One of the stranger and nastier episodes of modern Israel-Diaspora mud wrestling was laid to rest in late June in Jerusalem when Natan Sharansky, the onetime Soviet political prisoner and human rights icon, was elected chairman of the Jewish Agency for Israel.
The episode was unusual because it broke new ground in the growth field of Israel-Diaspora mutual incomprehension. It was nasty because of the intense vitriol it generated. The mud was flying with a fury rarely seen in the chummy interaction between Israeli leaders and their big donors. You don’t often hear Israeli Cabinet ministers ridiculing the cream of Diaspora Jewish philanthropy. Nor do you expect to see Israel’s top Diaspora fundraisers telling the prime minister where to go.
The trouble began last February, when newly elected Israeli Prime Minister Benjamin Netanyahu announced that he wanted Sharansky to become Jewish Agency chairman. The Jewish Agency is Israel’s largest nongovernmental social service body. It’s the main destination of all those dollars that Jews give to Israel through their local Jewish community federations. It’s also Israel’s legally designated link with the Diaspora. The chairmanship is a Cabinet-level public position. Sharansky seemed like just the right choice.
To Netanyahu’s astonishment, the nomination was dismissed by the leaders of those Diaspora philanthropies, who make up half the Jewish Agency’s board. He was angry, and he let them know it.
The Diaspora leaders had their reasons. The Jewish Agency is commonly described as a corrupt, bureaucratic dinosaur and a dumping ground for has-been Israeli politicians. Twenty years of Diaspora pressure has brought serious change, but its reputation hasn’t caught up, and the pressure continues. The latest reform plan calls for separating the Jewish Agency from Israel’s Chicago-style political system and turning it into a modern, transparent charity. The plan was due for approval at the board’s June meeting.
The donors were stunned, then furious, when Netanyahu picked this moment to send them another political crony — even if it was Sharansky himself.
Tempers flared as the board meeting approached. Netanyahu threatened to cancel his keynote address to the Jewish Agency’s annual assembly, an unprecedented slap by a prime minister. His Diaspora affairs minister, longtime Sharansky ally Yuli Edelstein, declared that if the Jewish Agency really wanted to be just another charity, then Israel could simply junk the agency’s half-century legal status and find other charities to work with.
That’s no small thing. A divorce might well pull the rug out from under those “Give to Israel” appeals that the federations rely on. How can you speak for Israel if you don’t represent it?
At the last minute a compromise was reached. The philanthropists’ reform plan was ratified, promising no more cronyism (starting next time). Deals were struck to appease the spoilers jeering from the sidelines: a post here for Labor, a portfolio there for Kadima. As for Sharansky, he was named chairman by a unanimous board vote. Still, tempers remain raw. The latest feud has been patched up, but the underlying problems remain.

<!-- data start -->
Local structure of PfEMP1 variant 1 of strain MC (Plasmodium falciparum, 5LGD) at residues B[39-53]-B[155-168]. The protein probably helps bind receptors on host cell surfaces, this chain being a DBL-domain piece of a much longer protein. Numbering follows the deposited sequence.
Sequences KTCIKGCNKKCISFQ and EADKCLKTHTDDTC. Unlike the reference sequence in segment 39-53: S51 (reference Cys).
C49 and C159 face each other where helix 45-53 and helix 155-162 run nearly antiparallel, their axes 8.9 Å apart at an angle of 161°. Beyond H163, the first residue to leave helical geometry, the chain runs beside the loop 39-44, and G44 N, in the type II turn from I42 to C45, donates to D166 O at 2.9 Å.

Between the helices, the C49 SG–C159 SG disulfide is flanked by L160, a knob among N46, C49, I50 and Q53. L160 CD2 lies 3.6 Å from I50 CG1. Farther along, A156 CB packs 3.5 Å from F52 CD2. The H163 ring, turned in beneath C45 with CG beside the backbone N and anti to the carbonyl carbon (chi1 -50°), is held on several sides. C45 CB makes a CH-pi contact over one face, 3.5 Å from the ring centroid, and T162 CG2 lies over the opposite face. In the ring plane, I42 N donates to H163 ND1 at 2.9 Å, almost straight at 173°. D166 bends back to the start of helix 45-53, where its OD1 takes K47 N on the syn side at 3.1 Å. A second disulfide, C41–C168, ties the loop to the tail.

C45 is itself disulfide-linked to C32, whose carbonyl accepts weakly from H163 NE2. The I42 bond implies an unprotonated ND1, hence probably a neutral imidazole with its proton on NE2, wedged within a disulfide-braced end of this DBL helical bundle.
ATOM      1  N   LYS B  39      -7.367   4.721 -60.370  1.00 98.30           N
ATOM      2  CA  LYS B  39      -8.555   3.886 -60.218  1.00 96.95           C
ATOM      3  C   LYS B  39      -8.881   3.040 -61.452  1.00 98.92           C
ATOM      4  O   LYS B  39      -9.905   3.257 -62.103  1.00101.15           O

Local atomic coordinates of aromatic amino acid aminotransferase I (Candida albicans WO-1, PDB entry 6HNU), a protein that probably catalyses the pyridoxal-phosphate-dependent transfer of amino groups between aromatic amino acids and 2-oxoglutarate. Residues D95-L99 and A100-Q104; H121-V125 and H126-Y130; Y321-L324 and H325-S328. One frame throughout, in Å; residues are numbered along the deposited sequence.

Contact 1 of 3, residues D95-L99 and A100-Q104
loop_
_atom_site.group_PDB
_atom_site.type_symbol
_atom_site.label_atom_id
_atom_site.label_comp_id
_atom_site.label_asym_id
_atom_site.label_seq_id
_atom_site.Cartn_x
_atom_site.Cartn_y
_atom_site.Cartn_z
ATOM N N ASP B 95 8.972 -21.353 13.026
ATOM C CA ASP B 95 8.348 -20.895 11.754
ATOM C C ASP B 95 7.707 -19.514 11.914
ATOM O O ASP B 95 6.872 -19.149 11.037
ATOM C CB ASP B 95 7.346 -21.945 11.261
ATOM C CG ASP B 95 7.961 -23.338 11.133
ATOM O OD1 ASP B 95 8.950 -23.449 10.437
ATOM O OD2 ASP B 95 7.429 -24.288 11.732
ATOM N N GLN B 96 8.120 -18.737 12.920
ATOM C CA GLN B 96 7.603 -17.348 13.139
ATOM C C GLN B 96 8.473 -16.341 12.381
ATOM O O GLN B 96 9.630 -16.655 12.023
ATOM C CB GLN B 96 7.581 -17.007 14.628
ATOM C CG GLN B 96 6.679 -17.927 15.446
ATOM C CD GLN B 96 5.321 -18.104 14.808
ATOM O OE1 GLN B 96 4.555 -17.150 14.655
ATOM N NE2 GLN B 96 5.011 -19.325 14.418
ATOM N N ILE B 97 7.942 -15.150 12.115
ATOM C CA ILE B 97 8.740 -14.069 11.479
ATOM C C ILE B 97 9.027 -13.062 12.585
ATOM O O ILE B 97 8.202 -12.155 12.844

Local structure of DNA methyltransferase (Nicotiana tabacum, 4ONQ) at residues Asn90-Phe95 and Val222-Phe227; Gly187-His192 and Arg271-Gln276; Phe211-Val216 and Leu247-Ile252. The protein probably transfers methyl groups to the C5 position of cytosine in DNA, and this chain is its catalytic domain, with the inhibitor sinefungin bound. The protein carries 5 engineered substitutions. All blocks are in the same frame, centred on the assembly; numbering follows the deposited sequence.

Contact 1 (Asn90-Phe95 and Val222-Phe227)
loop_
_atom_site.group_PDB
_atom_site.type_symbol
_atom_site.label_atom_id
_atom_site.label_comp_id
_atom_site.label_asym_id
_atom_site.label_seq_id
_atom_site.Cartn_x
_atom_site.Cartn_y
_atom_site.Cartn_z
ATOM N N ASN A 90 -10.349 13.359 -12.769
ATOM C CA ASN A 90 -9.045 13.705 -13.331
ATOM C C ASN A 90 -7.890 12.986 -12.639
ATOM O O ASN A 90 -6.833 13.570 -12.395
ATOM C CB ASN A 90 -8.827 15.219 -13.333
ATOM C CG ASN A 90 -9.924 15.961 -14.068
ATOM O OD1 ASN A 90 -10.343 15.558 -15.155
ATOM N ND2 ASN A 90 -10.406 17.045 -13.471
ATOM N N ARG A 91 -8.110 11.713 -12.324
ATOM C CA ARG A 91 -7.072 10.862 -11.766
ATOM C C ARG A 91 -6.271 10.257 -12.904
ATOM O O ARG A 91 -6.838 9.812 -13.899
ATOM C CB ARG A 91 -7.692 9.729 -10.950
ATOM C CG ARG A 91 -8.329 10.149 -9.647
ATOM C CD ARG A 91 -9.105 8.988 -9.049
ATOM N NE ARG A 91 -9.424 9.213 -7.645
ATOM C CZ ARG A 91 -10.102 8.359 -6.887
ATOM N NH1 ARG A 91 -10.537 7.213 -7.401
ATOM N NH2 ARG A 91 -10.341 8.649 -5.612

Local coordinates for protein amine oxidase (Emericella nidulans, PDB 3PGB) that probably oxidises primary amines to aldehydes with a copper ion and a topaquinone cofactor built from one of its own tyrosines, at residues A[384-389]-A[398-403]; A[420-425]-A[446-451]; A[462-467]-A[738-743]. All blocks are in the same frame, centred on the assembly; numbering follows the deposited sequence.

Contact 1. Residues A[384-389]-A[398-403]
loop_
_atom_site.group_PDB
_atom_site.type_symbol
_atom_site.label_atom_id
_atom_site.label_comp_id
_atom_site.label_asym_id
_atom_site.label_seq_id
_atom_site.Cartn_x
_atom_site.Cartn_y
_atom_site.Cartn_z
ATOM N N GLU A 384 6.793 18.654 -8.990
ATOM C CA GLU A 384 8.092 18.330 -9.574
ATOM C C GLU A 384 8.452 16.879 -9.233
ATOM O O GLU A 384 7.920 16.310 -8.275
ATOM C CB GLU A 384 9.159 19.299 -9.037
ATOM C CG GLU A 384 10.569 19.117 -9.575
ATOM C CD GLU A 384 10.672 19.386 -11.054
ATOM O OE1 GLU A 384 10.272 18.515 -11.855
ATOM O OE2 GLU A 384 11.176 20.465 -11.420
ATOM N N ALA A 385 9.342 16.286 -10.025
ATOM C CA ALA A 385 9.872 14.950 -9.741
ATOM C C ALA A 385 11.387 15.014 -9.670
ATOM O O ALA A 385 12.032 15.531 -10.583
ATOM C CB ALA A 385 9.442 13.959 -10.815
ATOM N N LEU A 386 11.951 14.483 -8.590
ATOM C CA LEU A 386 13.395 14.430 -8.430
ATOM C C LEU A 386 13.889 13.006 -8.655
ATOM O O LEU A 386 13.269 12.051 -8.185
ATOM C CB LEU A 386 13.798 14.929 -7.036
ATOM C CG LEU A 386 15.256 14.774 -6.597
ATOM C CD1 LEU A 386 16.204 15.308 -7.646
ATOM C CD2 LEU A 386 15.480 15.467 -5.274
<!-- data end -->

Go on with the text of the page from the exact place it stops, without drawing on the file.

It looks like a turf war, but it’s more. The two big communities are divided by a yawning gap in basic Jewish self-understanding. In America, being Jewish is about personal identity and voluntary engagement. In Israel it’s about membership in a Jewish polity. Both sides want a relationship, a concrete expression of Jewish solidarity, but they can’t agree on what that means. American Jews keep looking for Israeli partners who share their independent, volunteer spirit, and they keep on bumping into politicians. Israelis keep looking for an authoritative American Jewish institution with which to partner, and they keep finding — well, free spirits.
The Jewish Agency is where these differing perspectives collide. Its Diaspora leaders can’t see how a philanthropy can legitimately entangle itself in politics. The Israeli leaders can’t imagine a national institution that isn’t political. Year by year the two communities’ self-understandings diverge further, defining common ground becomes harder and the Jewish Agency’s standing becomes more tenuous.
That’s why the Americans are so eager to reform the Jewish Agency. It’s also why the Israelis can’t quite believe the Americans are serious about monkeying with it. The stakes are enormous. With an annual budget of $640 million, the Jewish Agency is the biggest Jewish institution in the world. It has the resources, the long reach and the broad mandate to tackle just about any major Jewish crisis in the world.
After all, it built the Jewish state, brick by brick, as the Jerusalem operations office of Theodor Herzl’s World Zionist Organization. After Israel won its independence, when everyone thought the Jewish Agency was through, it resettled 2 million refugees in the newborn state. It provided tens of thousands with homes, jobs and Hebrew lessons. It built new villages. In the 1990s, after its obituary had been written, it moved a million Russians to Israel.
Now it’s time to find the next crisis. The obvious one is assimilation, helping young Jews reclaim their Jewish identities. One smart Jewish Agency official, educator Bobby Brown, once suggested creating a giant international board of Jewish education. There’s no other institution with the resources and the worldwide presence to do that.
In fact, the Jewish Agency already has some big, well-run education programs. But it doesn’t think big enough. Most of its leaders on both sides think their job is to pool the worldwide resources of the Jewish people to strengthen Israel. Today, it’s the worldwide Jewish people that needs strengthening.